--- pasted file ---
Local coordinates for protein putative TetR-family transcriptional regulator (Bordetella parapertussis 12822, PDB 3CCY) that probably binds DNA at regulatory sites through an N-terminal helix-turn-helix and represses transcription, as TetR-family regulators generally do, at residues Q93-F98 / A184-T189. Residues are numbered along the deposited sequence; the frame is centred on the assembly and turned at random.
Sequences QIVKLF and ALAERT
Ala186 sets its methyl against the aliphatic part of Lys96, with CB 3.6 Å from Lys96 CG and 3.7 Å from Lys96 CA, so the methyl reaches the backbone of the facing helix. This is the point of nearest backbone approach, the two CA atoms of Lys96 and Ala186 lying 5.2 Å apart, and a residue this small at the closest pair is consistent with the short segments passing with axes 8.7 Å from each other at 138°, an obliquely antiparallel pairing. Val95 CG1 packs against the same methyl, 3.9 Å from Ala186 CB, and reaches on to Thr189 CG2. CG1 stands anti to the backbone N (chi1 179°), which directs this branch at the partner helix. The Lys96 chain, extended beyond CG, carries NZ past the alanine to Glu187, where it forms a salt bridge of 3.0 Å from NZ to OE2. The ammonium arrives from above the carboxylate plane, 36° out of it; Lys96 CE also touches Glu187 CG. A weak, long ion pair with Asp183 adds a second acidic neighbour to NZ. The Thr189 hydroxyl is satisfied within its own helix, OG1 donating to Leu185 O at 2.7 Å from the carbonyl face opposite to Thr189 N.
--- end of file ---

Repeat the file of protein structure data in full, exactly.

Local coordinates for protein putative TetR-family transcriptional regulator (Bordetella parapertussis 12822, PDB 3CCY) that probably binds DNA at regulatory sites through an N-terminal helix-turn-helix and represses transcription, as TetR-family regulators generally do, at residues Q93-F98 / A184-T189. Residues are numbered along the deposited sequence; the frame is centred on the assembly and turned at random.
Sequences QIVKLF and ALAERT
Ala186 sets its methyl against the aliphatic part of Lys96, with CB 3.6 Å from Lys96 CG and 3.7 Å from Lys96 CA, so the methyl reaches the backbone of the facing helix. This is the point of nearest backbone approach, the two CA atoms of Lys96 and Ala186 lying 5.2 Å apart, and a residue this small at the closest pair is consistent with the short segments passing with axes 8.7 Å from each other at 138°, an obliquely antiparallel pairing. Val95 CG1 packs against the same methyl, 3.9 Å from Ala186 CB, and reaches on to Thr189 CG2. CG1 stands anti to the backbone N (chi1 179°), which directs this branch at the partner helix. The Lys96 chain, extended beyond CG, carries NZ past the alanine to Glu187, where it forms a salt bridge of 3.0 Å from NZ to OE2. The ammonium arrives from above the carboxylate plane, 36° out of it; Lys96 CE also touches Glu187 CG. A weak, long ion pair with Asp183 adds a second acidic neighbour to NZ. The Thr189 hydroxyl is satisfied within its own helix, OG1 donating to Leu185 O at 2.7 Å from the carbonyl face opposite to Thr189 N.